05. Game Architecture

Report
Animation and Games Development
242-515, Semester 1, 2014-2015
5. Game
Architecture
• Objective
o to discuss some of the main
game architecture elements,
rendering, and the game loop
242-515 AGD: 5. Game Arch.
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Overview
1.
2.
3.
4.
Simple Game Architecture
More Detailed Game Architecture
Graphics/Rendering
Game Programming
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1. Simple Game Architecture
Audio
Input
Rendering Engine
Game Logic
AI
Network
Game World
Data
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• I will focus on the graphics and maths techniques
used inside the "Rendering Engine" box.
• These include:
o basic 3D graphics theory
o 3D graphics programming with the JMonkeyEngine game
engine
o 3D rendering algorithms underlying 3D game engines
o shader programming (maybe)
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2. More Detailed Game Architecture
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2.1. Core Systems
• Elements used in most games:
startup and shutdown
file IO (loaders, writers, datafile parsers)
input controls (keyboard, mouse, touch)
window management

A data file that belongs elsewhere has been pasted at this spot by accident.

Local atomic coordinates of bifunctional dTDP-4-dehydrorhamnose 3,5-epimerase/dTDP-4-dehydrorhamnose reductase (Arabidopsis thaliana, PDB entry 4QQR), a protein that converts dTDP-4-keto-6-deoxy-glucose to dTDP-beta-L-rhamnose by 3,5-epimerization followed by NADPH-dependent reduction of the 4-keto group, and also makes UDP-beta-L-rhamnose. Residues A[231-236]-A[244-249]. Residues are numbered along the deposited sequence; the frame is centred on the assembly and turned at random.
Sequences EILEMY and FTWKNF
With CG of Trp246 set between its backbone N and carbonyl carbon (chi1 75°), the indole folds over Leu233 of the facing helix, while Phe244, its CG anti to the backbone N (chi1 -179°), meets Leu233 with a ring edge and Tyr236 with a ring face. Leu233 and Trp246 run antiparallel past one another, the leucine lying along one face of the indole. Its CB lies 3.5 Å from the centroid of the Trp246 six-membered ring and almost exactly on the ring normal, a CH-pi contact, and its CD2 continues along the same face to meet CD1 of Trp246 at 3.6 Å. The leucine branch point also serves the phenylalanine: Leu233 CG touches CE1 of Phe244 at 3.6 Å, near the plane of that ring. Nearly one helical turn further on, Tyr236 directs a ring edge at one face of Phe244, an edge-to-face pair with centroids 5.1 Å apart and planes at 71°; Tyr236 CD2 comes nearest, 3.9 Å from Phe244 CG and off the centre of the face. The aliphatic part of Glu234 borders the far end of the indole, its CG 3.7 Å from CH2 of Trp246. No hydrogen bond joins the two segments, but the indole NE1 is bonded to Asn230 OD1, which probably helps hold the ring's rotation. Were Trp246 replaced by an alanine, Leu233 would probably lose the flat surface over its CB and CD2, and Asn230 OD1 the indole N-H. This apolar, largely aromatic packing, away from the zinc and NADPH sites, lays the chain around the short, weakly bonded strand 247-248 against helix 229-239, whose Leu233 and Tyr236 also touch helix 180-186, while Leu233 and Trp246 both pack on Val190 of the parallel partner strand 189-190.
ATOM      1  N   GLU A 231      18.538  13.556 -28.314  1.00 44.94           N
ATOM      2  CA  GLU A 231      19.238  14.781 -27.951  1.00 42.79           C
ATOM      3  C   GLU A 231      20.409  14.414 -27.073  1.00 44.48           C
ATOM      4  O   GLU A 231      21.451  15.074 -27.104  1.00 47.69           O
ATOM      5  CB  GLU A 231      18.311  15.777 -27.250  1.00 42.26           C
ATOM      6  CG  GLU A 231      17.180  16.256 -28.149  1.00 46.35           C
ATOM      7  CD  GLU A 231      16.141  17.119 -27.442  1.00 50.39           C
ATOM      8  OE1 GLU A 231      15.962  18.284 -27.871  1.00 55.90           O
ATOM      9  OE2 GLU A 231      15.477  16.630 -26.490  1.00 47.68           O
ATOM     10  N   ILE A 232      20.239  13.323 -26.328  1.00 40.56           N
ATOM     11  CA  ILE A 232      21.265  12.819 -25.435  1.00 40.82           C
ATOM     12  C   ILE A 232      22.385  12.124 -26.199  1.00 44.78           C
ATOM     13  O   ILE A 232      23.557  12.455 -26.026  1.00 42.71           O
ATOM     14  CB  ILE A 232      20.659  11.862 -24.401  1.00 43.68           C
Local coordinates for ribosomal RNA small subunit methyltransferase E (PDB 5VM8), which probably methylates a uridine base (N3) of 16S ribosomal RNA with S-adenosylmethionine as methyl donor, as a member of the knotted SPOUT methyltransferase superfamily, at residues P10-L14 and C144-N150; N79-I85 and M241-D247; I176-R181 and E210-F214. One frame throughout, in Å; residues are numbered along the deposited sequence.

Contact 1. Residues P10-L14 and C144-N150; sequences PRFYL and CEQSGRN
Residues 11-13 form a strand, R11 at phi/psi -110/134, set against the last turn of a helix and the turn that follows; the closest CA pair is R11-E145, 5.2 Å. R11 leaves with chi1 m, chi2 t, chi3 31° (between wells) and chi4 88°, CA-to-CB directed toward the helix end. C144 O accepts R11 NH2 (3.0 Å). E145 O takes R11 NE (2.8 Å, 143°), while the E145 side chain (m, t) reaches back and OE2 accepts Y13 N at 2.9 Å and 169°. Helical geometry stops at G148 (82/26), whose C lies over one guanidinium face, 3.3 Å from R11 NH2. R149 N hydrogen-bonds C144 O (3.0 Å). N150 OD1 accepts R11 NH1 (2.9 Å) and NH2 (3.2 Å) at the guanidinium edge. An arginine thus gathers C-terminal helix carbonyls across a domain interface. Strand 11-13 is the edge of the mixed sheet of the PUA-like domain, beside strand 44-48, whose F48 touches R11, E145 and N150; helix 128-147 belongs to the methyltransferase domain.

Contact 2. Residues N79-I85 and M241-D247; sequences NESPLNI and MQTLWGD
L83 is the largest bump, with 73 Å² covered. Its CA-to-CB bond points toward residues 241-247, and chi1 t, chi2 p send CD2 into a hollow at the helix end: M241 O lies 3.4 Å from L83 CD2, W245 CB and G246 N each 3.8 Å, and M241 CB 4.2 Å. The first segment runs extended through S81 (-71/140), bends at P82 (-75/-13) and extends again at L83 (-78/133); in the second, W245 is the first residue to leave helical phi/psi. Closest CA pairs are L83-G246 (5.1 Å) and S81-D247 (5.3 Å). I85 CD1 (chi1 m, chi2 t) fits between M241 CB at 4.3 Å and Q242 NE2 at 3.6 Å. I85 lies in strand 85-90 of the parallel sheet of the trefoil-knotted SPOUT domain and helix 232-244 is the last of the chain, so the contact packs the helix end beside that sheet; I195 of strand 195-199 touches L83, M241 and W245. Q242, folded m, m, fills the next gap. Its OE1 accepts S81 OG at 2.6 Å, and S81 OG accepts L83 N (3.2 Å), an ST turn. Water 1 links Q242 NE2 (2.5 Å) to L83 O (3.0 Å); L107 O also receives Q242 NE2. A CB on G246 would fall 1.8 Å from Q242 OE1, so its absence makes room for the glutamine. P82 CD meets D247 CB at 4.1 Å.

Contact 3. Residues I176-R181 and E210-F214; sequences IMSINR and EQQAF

• minimize, maximize, full-screen, resolution
o maths (e.g. vectors, matrices)
o data structures (e.g. linked lists)
o
o
o
o
• In JMonkeyEngine, many of these come from the
standard Java libraries
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2.2. Resources (Assets)
• These can be separated into game media (stuff
visible to the player) and data resources (data used
internally by the game).
• Media Resources:
o
o
o
o
o
images / textures
audio
video
shaders
3D models
242-515 AGD: 5. Game Arch.
• Data Resources:
o user settings
• player items
• high score table
o game settings
• fonts
• physics map
o platform settings
• graphics and audio
capabilities
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2.3. Third-Party Libraries
• The game engine will often reuse existing libraries:
o GUI (in JMonkeyEngine (JME): Nifty GUI)
o Physics (in JME: jBullet, a Java port of the Bullet Physics
library)
o skeletons (in JME: support for Blender joints)
o AI
o visual effects( in JME: OpenGL shaders, particle system)
o terrain (in JME: the Ogre3D dotScene format)
o scene graph (so important, that it's a part of the core in
JME)
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2.4. What is a Scene Graph?
• A scene graph stores all the entities or objects in the